s TLC really at the end of its reign? Making Star Wars with bricks and the up and coming Jurassic Park III sets, TLC is showing consumers its withering imagination. Gone are the days of the M-tron battling the Blacktron and Space Police. Gone are the days of the good castles (yellow) and the sieges made upon them by the Wolfpack Renegades.What TLC is now selling to us is something WE thought of years ago.
As you are well aware, last Christmas, TLC teamed up with Steven Spielberg to release a feature laden package. This two hundred dollar eyeful contained a camera, an editing program and a four hundred piece set. As the set is concerned, it is nothing like what TLC has made before. Rigged with two toppling buildings (that’s it) and a hellish highway base plate, one can create their own “dinosaur got loose again” movie. TLC forgot to film their movie with the camera they included in set 1349. The crystal clear quality of their images made me wish they had included the camera they used and the software for the money. In reality, the grainy footage captured by the camera looks like someone was shooting with a permanent mask.
On Brickfilms, there are no movies including the new Studios line.The sets are pretty flashy with everything that is in the movies today.Sure we like car chases, blowing up banks, and crumbling temples-but what set comes with something new that we haven’t seen before? People who have been collecting legos for years have plenty of cars, helicopters, and bricks to make anything happen. Why buy the same set that has only a miniature version of Spielberg to offer? Which brings me to another point about the Studios line. Every set comes with a cameraman or some behind the scenes crew. Unless you are doing a movie all about cameramen they mean nothing. You can film and film and film and all the little cameraman did was stand there. And what is the point of the fan car to keep your Lego actors cool? The only reason they get hot is if I burn them. And then, as an added insult, the lego man behind the fan is not able to operate it himself. So if I need to feed the flames, I have to turn the fan MYSELF?! Take them out.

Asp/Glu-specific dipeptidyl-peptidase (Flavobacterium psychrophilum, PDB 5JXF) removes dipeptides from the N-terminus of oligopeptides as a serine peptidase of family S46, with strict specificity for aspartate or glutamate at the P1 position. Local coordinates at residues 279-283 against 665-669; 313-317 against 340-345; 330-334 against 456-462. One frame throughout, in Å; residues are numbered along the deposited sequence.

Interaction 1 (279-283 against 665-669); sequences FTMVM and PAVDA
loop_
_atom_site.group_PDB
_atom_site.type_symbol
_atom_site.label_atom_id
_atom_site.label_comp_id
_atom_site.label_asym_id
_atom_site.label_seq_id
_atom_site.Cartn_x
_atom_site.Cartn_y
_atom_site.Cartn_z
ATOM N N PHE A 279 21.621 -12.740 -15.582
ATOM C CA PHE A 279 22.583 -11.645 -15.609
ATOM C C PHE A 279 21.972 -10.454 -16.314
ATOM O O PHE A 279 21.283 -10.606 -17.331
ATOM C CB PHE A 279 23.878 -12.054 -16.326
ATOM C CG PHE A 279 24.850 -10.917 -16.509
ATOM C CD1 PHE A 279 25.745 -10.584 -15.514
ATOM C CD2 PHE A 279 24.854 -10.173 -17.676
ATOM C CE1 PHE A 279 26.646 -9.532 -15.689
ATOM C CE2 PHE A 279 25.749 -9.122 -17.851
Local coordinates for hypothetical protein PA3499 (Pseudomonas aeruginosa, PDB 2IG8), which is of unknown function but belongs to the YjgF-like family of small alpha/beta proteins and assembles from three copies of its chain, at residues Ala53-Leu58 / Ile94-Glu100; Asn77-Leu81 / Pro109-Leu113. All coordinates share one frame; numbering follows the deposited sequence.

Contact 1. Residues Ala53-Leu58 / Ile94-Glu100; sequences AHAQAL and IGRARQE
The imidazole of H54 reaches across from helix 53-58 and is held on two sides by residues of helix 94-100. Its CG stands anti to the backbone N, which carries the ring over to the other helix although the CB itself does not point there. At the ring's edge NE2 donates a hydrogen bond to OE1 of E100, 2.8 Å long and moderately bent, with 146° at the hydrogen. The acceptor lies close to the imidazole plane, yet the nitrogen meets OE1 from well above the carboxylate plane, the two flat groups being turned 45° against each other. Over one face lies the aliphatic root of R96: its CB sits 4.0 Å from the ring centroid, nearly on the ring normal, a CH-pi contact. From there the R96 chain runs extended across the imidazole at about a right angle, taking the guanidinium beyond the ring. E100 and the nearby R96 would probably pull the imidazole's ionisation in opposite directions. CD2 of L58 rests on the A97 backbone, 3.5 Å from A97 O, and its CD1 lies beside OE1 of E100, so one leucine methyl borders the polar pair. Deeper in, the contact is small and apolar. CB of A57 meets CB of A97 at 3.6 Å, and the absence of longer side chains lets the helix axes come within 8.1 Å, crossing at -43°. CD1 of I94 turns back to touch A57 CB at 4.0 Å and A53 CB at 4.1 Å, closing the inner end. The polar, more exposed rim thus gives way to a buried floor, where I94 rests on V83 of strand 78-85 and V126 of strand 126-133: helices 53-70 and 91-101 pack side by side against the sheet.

TLC has been expanding over the past couple years. Now they offer watches, software, clocks, pens, key chains, stickers, books, and other various things that have no bearing on Legos at all. While offering a myriad of options to show your true Lego Maniac (for the most money) TLC has spread itself too thin to make the quality sets they used to. They do not make the seemingly inspired sets of long ago, they rely on bestselling novels and blockbuster hits to sell their bricks. Studios is no different.
(note, this article was written some time before the release of the LEGO Designer Sets early 2003, which seem to have instilled a new sense of hope within the hearts of many an AFOL who remember when all sets came with a multitude of possibilities for construction, and contained less specialized pieces-Nate)
I wonder whom TLC was really offering this new line to. I thought (before I bought Studios) it was a reward for sticking with them-a delightful package aimed at the seasoned Lego veteran who gave years upon years of service.After many headaches with the thrown together software I realize I was wrong. The price was made to suck parents dry at Christmas to get the newest and flashiest set to keep up with their child’s collection.It was not made for us who have envisioned animating bricks forever; or to those who have and needed better equipment. By adding the tumbling building set to the package, TLC suggests you do not have enough -or the right- Legos to make a movie. To make the matter worse TLC had a movie contest for those up to the age of 18. I know half the people here at Brickfilms were not eligible to participate